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I've been keeping this blog for all of my beekeeping years and I am beginning my 16th year of beekeeping in April 2021. Now there are more than 1300 posts on this blog. Please use the search bar below to search the blog for other posts on a subject in which you are interested. You can also click on the "label" at the end of a post and all posts with that label will show up. At the very bottom of this page is a list of all the labels I've used.

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I began this blog to chronicle my beekeeping experiences. I have read lots of beekeeping books, but nothing takes the place of either hands-on experience with an experienced beekeeper or good pictures of the process. I want people to have a clearer picture of what to expect in their beekeeping so I post pictures and write about my beekeeping saga here. Along the way, I've passed a number of certification levels and am now a
Master Beekeeper Enjoy with me as I learn and grow as a beekeeper.

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Sunday, January 02, 2011

Mysterious Marauder at the Blue Heron!

I stopped by the Blue Heron this afternoon. The temperatures are in the low 50s and I thought I might see some bees. I really miss my bees at home and wish I had a hive to watch everyday here as I used to.

When I arrived, Julia's hive was opened up with the hive top feeder exposed to the sky. The inner cover, the ventilated inner cover and the hive top were neatly stacked on the ground behind the hive. The hive top covered everything and was top side up, unlike we would place it during an inspection.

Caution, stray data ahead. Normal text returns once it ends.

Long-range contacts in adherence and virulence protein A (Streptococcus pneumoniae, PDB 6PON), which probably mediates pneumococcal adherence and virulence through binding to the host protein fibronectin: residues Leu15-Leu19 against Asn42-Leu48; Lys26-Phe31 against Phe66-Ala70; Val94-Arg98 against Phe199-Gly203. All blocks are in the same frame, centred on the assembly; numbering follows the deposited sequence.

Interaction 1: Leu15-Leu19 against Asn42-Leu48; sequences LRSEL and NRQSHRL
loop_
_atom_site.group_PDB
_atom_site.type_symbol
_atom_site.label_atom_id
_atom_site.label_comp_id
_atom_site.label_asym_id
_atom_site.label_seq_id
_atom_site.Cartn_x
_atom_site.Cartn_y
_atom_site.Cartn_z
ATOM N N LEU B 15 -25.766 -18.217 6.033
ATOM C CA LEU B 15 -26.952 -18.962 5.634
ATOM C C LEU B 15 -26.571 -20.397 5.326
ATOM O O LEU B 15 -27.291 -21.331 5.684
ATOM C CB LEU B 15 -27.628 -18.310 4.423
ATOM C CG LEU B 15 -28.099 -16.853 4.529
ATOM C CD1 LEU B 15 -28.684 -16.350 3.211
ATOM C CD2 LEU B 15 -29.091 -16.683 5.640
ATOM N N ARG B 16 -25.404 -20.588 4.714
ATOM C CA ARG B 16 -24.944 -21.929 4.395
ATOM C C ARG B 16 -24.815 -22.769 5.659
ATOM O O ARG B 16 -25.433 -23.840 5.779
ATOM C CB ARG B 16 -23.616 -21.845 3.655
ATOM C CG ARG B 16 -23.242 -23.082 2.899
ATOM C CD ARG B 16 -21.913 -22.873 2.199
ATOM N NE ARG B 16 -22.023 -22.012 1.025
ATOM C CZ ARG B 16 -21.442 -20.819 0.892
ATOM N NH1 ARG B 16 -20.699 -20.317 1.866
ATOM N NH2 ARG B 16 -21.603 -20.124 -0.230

Wonder what kind of creature would do this? I imagine it might have been a raccoon whose paws/hands are small enough to push from under the hive top. But if a raccoon opened the hive, why didn't he stay around to drink the syrup?

Sadly the open sugar syrup swimming pool was filled with drowned bees. Julia had called me from the Blue Heron on Friday when the temperatures were in the 60s to say her hive top had been moved slightly off. I guess the marauder returned after she left to finish the job.

Julia and I decided I should dump the feeder on the ground to stop further drownings and put the hive back together. In removing the feeder, I slid the second box (I had no hive tool with me) and found to my sadness that the hive contains no bees. I called Julia again and we thought leaving the hive empty on its site might serve to lure a swarm in the spring.

See all the sad, dead bees floating in the syrup? These aren't my usual quality of pictures because I took them with my phone.

My hive had bees flying out of it. I tried to catch a picture when there were three or four on the landing, but I only caught this one (in ten photo opps!) Oh, well. There are bees in my hive. Let's hope they continue to live through the rest of the winter.

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  1. "neatly stacked"? doesn't sound like a raccoon to me.

  2. The only reason I thought it might be is that the parts while stacked could have been pushed off the hive and fallen just as they did. Why would an animal or a human want to open the beehive and why would a human pick the only one that is a deadout?
    I have no idea - it's certainly a mystery!

  3. Anonymous2:36 AM

    I agree with Tim. Sounds like someone (as in a human) was bold enough to see what was going on with it. Maybe they noticed nothing flying in and out and decided to peek inside. I was told awhile back that someone stole a whole hive from a plot of land on the outside of town. It was there one day and gone the next. Why can't people just leave other's property alone? Sheesh.

  4. I don't really know how to address this. Maybe we need signage at Blue Heron to say that the bees are in the hives even if they look inactive and that they will not live through the winter if you take the top off of the hive. I just didn't want to think it was a person, but clearly it was.


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